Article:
Dec 4, 2017 Food

What Is Polenta Made From, Anyway?

by Mandy Zee
PHOTO:

Cameron Whitman/Stocksy

If you’ve ever had the experience of skipping over that delicious-sounding but mysterious polenta entrée on the menu or drooling over someone else’s carbonara polenta on Instagram, you’re not alone. Polenta has been steadily making its way into some of our favorite dishes, but many people are still unsure what to make of this versatile food. To clear up the confusion—and to help you make the most of your newfound culinary knowledge—we’re here to demystify polenta once and for all.

What is polenta? Read on for everything you need to know about this must-try food.

Made from ground cornmeal, polenta is a traditional Italian dish that’s cooked slowly over low heat using butter, milk, water, or cream. It’s often paired with a tomato-based sauce, butter, or cheese. The aptest comparison you could draw is to American grits.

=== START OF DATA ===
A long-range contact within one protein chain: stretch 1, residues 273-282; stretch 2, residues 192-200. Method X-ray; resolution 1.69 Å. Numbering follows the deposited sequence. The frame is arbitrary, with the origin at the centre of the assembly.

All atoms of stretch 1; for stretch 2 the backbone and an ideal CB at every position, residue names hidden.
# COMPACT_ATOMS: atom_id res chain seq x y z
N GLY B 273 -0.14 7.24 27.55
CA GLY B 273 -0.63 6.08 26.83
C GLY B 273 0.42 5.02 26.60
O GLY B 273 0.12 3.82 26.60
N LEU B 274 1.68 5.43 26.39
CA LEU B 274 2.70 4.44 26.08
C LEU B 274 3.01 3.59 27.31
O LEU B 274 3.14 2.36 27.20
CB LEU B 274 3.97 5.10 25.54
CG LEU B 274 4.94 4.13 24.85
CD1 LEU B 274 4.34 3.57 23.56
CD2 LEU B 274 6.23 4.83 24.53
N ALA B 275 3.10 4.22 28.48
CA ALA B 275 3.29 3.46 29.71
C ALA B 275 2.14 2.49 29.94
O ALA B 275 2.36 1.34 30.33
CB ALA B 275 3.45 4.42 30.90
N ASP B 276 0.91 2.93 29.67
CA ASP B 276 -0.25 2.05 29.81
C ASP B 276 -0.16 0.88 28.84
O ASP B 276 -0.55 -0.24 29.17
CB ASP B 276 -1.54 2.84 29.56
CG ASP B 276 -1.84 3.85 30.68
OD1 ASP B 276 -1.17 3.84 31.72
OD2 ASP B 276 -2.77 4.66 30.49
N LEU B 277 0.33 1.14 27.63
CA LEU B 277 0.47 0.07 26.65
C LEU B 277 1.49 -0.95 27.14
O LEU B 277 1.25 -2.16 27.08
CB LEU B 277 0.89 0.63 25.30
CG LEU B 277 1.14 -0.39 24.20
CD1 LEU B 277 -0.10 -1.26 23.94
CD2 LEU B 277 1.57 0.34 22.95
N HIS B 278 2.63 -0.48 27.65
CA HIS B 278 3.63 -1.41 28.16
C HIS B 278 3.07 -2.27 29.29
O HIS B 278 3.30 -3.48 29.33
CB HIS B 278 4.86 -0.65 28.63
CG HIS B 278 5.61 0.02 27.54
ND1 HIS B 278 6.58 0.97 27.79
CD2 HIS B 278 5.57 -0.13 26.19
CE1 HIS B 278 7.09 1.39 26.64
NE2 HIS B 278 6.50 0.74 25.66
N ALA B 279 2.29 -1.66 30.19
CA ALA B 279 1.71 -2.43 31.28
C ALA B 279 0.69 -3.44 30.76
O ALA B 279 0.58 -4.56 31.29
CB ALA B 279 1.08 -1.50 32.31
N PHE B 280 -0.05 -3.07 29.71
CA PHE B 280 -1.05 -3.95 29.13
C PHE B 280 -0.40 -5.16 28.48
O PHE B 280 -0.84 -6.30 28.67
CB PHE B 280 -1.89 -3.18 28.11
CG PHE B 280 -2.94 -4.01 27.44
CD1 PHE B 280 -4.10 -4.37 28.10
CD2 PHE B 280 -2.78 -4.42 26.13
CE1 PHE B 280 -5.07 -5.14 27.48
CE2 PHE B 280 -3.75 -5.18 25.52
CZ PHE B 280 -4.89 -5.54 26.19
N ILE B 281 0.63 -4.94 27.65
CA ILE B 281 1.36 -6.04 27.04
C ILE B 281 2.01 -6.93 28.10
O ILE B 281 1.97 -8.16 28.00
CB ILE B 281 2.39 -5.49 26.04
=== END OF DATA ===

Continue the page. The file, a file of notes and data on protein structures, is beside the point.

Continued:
Glad you asked. This can be a confusing question, and packaging that refers to cornmeal as both grits and polenta only serves to complicate the issue. According to a recent article from NPR, the main issue is that “the U.S. Department of Agriculture doesn’t make much distinction between grinds and treatments of milled corn.” Ultimately, the primary difference between polenta and grits is the type of corn used. Grits are traditionally made from dent corn, whereas polenta is made from flint corn. This gives grits a slightly mushier texture, while polenta is known for its coarseness.

Nutritionally, polenta is something of a clean slate. It’s calorically lower than many grains (and is a terrific option for gluten-free eaters), but it doesn’t contain significant sources of any major nutrients. However, polenta does contain trace amounts of several minerals, including calcium, iron, and zinc, as well as vitamins A, B, and E.

As a base for a wide variety of veggies, sauces, meats, and seafood dishes, polenta is ideal for dressing up or down and can be used for virtually any meal. Try pairing with shrimp and white wine sauce for an Italian twist on shrimp and grits, or combine with marinara and sautéed mushrooms for the ultimate in seasonal European comfort food. To make your cooking adventure a bit easier, you can also purchase pre-made organic polenta that’s ready to serve.

Now that you can confidently answer the question “what is polenta?” the next time you’re asked, it’s time to continue your culinary education. Up next, keep reading for nine whole grains you may not know about, but should.